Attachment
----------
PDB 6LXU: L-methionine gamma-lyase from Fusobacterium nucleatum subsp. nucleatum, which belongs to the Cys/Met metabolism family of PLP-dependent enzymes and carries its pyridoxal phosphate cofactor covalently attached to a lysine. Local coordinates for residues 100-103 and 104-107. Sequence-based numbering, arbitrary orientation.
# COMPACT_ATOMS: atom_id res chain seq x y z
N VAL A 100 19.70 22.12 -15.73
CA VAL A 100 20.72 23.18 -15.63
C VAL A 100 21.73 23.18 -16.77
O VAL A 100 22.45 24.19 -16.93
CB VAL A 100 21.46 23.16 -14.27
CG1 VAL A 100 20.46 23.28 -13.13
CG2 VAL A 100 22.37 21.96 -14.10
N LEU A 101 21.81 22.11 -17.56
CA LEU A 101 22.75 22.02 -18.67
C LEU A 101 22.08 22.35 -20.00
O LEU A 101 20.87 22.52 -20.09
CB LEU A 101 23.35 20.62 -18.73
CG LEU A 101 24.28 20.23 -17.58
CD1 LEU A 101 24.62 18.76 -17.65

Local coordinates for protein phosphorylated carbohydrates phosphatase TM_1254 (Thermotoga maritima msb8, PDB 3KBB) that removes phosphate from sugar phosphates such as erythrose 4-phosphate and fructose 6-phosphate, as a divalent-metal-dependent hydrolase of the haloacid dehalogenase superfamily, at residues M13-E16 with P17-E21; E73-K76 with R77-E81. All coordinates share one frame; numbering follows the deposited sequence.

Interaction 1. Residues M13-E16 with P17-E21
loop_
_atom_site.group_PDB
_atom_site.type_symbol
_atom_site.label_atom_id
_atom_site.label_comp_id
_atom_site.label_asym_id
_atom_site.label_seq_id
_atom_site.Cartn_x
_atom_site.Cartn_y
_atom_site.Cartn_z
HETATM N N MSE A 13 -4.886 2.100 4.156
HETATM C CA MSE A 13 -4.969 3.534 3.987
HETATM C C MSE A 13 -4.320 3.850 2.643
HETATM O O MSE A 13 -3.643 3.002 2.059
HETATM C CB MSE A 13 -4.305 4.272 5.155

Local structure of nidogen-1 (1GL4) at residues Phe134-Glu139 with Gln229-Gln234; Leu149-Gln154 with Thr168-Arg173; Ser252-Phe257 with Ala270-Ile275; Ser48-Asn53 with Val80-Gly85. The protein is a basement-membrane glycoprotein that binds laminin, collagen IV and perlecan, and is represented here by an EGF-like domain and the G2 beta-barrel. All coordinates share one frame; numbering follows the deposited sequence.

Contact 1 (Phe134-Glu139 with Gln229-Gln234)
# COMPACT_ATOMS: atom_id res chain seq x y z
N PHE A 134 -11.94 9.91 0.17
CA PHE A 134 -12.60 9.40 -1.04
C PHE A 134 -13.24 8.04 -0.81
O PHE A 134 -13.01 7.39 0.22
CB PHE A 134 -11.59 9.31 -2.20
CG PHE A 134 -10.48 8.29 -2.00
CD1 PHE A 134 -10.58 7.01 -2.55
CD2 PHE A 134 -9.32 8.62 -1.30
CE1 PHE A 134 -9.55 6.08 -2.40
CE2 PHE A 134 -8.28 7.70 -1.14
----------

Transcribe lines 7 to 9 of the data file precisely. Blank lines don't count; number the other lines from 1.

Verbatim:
CB VAL A 100 21.46 23.16 -14.27
CG1 VAL A 100 20.46 23.28 -13.13
CG2 VAL A 100 22.37 21.96 -14.10